The Only Way Out is to Jump
My first time skydiving was about on par with the stress level I have been experiencing with the planning and everything else associated with our round-the-world trip. It is bizarre to think that jumping out of a plane could be as frightening as stepping onto one bound for Iceland, but right now, I keep finding myself covered in a cold sweat, hoping that we will be okay.
It is not as though Tara and I have not done a good job researching and planning this trip. Most of our blog posts so far have detailed the deadlines and goals we have had, and met. However, there is still so much uncertainty that we simply cannot plan for. Uncertainty swirling around elements of the trip, our pre-departure, our return, how it will affect us individually, as a couple. These variables prevent us from making decisions, and as someone who likes to attack problems early and head-on, this fills me with worry.
This helpless feeling can be compared to the look you see on my face the split second before I “jumped” out of a plane (I skydived tandem, strapped to an instructor, so it was a cross between being thrown and falling out of a plane. I know, a far less glamorous characterization than the one often described). Before experiencing the thrill of the fall, the weightlessness of the air, extension of the parachute and all the other feelings your body grapples with during your oh-so-brief skydive, you are forced to face your own mortality. This is done by requiring everyone to sit through a video informing you that you could die, sign multiple releases explaining you could die, and ultimately strap on a parachute that warns you in big bright words that, yes, you could die doing this.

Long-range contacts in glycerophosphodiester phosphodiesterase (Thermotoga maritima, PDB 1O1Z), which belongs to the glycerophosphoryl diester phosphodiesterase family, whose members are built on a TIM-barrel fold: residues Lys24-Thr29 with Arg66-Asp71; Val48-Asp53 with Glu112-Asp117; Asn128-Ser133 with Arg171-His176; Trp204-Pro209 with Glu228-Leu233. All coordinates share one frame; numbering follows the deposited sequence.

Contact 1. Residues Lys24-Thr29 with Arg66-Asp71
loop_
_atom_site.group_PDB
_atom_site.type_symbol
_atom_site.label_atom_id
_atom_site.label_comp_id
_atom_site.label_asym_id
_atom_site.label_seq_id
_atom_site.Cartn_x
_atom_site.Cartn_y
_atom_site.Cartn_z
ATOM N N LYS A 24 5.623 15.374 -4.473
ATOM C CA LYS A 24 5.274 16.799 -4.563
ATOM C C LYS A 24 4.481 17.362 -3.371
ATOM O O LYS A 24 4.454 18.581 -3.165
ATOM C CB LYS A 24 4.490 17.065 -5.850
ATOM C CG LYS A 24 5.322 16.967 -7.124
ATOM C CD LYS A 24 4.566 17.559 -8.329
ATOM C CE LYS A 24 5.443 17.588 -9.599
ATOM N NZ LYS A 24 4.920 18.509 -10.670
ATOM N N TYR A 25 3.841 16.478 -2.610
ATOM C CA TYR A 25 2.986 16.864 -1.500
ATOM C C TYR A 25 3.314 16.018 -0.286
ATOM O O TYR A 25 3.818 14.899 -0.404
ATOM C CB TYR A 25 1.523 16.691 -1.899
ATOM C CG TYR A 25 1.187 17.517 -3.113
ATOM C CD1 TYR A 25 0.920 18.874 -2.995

Facing the warning of death via pre-recorded video and lawyerly documents blurring together is one thing, but once you are strapped to someone in a small prop plane with a cargo door open for the majority of the ascent, your fear can really take hold of you. Before jumping, your instructor must receive a verbal affirmation acknowledging you’re ready to go, but that usually happens far away from the jump door. Once you are at that door, the only way through it is by letting go.
Jumping out of a perfectly good plane and traveling the world for an extended period of time may not seem like the most logical of bedfellows, but even now, I know my fear is just as irrational as it was before exiting the plane. Tara and I will have a life-altering trip. We are choosing an experience that few people dare to attempt, and we hope the reward will ultimately outweigh the risk.
But right now, I’m staring out of the cargo door; the wind is whipping past me and the ground is not even in sight. I turn and my wife is behind me and I feel safe but nervous. It’s too late to ride the plane down to the ground — and we step out into the nothingness.
Mike Shubbuck is one half of the the traveling duo known as Two Travelaholics. He and his better half, Tara, are about to embark on a round-the-world trip, starting on June 6, 2012. As an award-winning filmmaker, Mike is excited to document their journey through videos and photography. You can follow him and Tara on Twitter (@2travelaholics) or on their website, Two Travelaholics.